When it comes to the transportation industry, automotive design has always been more progressive than most. Quick product turnaround and a focus on the customer, along with a different regulatory environment, means designers benefit from less restriction in innovation than in the aviation, rail and marine industries, able to consistently push boundaries. However, the lines are slowly beginning to blur.
There are several reasons behind this disparity, a huge factor being cost per product. Developing suitable materials and running repeated certification tests is costly and time-consuming, risking taking a project over budget and behind schedule. In such a competitive industry as aviation, agencies are forced to curb innovation in favour of approved materials and standard formats. The cost of life of products and small production numbers have a significant effect on innovation. Luxury cars, for example, are able to host a wide variety of fabrics and composites due to production scale and consequent cost spreading. Another factor is maintenance; a personal vehicle will only be occupied for reasonably short periods of time, and by few people. An aircraft staff must manage and maintain every surface in the cabin, all of which endure constant use from hundreds of daily passengers, over a lifecycle of several years. The fabrics and leathers must be tough and durable enough to withstand the intense wear.
The crossovers between all transport industries are starting to advance each other. Materials such as aluminium provide huge weight-saving opportunities, which of course benefit the aviation industry more than most. Demonstrating these crossovers, recently Factorydesign collaborated on our first train seat design, alongside Transcal and Acro Aircraft Seating. Rather than being made of steel & plywood like usual train seats, this seat is made of aerospace aluminium & the seat back of composites, meaning the seat can be ergonomically profiled which makes an important difference to comfort levels. The fusion of ideas from designers and engineers across all transport industries is beginning to open up a vast wealth of new possibilities. The majority of Factorydesign’s team have backgrounds in automotive design, and have been able to apply this passion and expertise to enhance the calibre of our aviation work.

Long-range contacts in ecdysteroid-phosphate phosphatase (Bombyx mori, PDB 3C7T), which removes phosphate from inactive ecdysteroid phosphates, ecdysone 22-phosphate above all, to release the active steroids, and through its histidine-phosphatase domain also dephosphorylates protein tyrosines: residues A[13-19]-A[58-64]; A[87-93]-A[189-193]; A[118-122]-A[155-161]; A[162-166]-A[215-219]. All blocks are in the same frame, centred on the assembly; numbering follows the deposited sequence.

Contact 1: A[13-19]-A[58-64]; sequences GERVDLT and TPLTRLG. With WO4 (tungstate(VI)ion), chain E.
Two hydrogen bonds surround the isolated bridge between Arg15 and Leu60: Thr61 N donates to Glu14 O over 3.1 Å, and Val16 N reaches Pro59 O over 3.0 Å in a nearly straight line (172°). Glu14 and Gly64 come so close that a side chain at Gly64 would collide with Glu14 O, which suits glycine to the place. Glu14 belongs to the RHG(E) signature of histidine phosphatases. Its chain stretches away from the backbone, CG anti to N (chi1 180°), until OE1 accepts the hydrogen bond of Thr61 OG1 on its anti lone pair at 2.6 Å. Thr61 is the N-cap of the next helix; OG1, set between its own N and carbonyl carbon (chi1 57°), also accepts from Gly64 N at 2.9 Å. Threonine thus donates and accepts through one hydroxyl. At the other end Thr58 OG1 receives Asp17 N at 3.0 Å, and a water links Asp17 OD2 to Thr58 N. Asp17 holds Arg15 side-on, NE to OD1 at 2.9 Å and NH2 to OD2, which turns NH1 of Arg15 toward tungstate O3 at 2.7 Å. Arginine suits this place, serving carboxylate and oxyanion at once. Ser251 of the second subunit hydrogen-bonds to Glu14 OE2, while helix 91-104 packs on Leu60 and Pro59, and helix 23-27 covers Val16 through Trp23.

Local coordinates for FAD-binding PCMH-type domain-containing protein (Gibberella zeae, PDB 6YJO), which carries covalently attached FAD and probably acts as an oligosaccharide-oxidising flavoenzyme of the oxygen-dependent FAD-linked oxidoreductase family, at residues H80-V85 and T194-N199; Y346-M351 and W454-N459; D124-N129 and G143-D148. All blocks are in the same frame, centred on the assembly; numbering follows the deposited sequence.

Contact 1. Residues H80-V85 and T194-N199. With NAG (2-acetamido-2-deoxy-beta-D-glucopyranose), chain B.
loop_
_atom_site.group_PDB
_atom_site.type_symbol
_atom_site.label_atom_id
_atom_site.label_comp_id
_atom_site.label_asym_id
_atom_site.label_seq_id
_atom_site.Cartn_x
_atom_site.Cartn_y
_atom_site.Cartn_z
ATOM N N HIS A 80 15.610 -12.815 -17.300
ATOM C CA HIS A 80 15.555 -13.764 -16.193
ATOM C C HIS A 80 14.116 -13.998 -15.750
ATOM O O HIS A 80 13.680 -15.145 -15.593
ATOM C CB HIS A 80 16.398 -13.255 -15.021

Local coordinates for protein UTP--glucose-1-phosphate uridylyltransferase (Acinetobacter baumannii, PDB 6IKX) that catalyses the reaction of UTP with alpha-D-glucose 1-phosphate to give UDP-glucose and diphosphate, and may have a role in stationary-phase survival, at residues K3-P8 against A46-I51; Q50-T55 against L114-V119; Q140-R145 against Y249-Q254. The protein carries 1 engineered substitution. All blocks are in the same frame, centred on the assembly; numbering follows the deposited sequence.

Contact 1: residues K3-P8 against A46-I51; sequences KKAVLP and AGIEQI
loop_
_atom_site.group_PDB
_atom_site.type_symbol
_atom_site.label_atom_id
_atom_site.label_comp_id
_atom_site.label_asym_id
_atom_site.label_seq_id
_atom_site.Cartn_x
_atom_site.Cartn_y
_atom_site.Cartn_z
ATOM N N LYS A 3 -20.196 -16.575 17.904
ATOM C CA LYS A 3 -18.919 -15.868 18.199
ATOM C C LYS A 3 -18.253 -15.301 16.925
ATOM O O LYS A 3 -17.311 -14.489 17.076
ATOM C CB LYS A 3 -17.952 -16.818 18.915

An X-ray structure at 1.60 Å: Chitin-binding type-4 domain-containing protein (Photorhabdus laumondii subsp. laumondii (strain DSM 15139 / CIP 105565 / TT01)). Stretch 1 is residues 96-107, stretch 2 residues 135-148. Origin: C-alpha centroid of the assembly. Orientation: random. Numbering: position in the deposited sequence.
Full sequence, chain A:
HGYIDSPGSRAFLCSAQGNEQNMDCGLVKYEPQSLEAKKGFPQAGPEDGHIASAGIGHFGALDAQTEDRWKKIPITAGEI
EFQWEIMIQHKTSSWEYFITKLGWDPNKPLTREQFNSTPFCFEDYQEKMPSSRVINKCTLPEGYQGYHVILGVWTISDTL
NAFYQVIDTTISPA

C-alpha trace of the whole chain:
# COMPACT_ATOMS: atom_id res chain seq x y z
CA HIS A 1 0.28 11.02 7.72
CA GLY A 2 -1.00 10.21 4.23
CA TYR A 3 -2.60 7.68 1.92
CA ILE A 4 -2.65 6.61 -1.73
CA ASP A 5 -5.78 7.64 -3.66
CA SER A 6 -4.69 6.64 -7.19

The design of business class seating has drastically steered away from the dull and heavy appearance of decades past. The introduction of lie-flat beds, the focus on personal space and the vast customisation available through seat manufacturers have propelled this sector far from what it used to be. The larger areas of real-estate available to passengers means styling can be taken to a level that business class passengers are used to experiencing in their luxury vehicles. Even as far back as 2001, when Factorydesign was working on Concorde’s final interiors, director Adam White notes that the design elected for was “akin to a seat of an Aston Martin, in terms of appearance”. Airlines lead design direction with the expectations of the passenger, aligning the in-flight experience with the lifestyle and comfort that they are accustomed to. This is demonstrated perfectly in the “hotel in the sky” cabin of the Four Seasons jet. The soft white leather on each of the 52 seats is manufactured by Poltrona Frau, famous for their upholstery of top-tier supercar interiors including Ferrari and Maserati. The quality of the leather and precise stitching on each seat clearly exemplify the way luxury automotive influence is entering the aviation design world; this particular leather supplier has been collaborating with a select few prestigious airlines over recent years, including Etihad and Singapore Airlines. This introduction to higher levels of material quality is another step towards improving the passenger experience, as expectations heighten in the face of this growing trend. Travelling can be stressful, so the aim is to ensure a seamless transition from one transport to another, making the passenger feel relaxed and at ease.